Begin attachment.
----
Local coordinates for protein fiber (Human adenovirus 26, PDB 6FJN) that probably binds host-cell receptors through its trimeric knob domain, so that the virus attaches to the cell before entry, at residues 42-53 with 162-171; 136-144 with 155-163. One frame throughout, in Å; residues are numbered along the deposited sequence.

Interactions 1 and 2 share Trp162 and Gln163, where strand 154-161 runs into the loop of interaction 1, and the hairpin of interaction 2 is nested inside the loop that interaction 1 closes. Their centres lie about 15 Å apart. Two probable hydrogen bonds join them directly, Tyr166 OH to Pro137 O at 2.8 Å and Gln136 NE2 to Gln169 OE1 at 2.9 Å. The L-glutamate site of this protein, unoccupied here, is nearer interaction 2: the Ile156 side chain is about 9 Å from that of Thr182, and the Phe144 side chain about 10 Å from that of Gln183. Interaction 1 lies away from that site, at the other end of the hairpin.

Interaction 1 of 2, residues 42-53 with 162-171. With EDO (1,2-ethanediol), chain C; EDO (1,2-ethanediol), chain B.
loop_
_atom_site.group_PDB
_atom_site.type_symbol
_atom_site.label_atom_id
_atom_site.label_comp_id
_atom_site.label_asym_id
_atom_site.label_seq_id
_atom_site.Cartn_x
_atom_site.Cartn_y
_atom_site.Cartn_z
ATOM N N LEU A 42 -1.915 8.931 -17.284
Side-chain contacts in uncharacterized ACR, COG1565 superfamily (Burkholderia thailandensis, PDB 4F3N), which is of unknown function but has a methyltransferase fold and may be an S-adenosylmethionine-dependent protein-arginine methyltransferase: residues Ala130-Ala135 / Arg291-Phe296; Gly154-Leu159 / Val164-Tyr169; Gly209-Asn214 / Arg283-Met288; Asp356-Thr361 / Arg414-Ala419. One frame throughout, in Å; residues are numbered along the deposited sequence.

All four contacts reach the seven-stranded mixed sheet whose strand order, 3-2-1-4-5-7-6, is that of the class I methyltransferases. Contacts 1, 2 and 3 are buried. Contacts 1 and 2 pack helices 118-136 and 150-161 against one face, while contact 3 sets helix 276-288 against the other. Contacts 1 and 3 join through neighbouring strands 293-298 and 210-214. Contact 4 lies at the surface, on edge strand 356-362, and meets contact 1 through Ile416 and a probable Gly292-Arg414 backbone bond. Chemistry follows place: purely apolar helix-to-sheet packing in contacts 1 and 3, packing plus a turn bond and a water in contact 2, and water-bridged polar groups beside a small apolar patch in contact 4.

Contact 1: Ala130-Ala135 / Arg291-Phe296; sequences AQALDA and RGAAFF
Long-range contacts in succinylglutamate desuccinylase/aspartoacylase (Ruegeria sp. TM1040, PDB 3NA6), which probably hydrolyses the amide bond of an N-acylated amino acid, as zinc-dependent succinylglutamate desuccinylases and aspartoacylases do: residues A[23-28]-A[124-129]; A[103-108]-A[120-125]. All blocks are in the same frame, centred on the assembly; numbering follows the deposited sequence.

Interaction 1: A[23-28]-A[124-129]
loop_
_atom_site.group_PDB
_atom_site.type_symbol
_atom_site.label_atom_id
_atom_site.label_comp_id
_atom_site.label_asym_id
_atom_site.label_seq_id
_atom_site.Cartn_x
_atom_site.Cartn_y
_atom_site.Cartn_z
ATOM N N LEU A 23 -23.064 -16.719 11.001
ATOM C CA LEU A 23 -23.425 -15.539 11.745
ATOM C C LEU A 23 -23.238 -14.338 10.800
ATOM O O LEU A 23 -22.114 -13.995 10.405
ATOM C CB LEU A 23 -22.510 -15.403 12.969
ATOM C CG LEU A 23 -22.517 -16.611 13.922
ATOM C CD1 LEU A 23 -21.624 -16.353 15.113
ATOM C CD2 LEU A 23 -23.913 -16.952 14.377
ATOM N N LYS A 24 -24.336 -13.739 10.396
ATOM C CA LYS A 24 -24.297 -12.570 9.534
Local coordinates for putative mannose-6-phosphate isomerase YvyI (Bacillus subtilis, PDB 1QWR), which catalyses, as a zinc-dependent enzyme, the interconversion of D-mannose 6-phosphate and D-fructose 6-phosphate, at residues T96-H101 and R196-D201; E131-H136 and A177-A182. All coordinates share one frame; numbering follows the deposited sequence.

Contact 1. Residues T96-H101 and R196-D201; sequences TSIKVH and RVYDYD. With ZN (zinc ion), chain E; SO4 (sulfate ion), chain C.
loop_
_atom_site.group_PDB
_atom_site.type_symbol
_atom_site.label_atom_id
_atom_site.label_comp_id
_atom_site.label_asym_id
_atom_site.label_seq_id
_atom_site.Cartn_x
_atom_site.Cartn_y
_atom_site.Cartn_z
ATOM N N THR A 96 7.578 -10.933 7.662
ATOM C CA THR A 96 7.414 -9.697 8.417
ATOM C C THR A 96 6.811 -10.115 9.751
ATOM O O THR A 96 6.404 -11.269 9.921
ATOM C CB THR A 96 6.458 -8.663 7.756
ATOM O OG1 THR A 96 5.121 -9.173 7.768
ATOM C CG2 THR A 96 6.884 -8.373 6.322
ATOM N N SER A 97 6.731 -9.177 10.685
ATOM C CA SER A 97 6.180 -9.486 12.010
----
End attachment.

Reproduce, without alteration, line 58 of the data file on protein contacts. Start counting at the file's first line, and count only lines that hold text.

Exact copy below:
ATOM C CG2 THR A 96 6.884 -8.373 6.322